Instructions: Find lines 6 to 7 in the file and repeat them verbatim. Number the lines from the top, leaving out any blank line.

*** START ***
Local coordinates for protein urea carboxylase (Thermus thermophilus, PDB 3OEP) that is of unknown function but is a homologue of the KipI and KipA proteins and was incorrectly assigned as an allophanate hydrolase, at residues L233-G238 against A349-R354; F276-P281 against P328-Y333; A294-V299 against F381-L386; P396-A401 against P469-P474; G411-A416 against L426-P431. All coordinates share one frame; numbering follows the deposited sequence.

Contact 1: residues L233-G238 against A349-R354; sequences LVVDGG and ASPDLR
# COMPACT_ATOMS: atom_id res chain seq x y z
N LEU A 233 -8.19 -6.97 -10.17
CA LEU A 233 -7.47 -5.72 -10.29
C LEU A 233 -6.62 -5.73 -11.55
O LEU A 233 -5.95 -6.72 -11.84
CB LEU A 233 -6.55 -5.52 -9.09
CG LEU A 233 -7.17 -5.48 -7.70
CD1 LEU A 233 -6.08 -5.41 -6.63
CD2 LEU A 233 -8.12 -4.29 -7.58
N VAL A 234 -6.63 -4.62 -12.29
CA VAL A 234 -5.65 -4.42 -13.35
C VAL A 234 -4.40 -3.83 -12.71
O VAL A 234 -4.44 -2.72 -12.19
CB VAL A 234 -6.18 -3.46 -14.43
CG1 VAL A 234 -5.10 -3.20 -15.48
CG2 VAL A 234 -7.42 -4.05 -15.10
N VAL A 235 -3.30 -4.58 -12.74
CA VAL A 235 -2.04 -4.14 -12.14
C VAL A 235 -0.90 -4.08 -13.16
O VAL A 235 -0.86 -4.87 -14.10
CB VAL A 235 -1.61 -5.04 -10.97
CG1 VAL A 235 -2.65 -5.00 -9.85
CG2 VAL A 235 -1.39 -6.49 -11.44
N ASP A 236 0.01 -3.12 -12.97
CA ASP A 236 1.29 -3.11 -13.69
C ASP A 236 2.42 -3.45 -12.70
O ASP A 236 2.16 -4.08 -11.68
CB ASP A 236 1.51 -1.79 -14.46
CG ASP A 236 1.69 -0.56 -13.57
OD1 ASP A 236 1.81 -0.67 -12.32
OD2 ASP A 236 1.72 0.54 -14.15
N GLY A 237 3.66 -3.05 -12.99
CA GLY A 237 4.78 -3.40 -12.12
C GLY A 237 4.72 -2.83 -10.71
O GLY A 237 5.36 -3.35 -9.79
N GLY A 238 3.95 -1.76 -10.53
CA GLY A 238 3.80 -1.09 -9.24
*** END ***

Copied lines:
C LEU A 233 -6.62 -5.73 -11.55
O LEU A 233 -5.95 -6.72 -11.84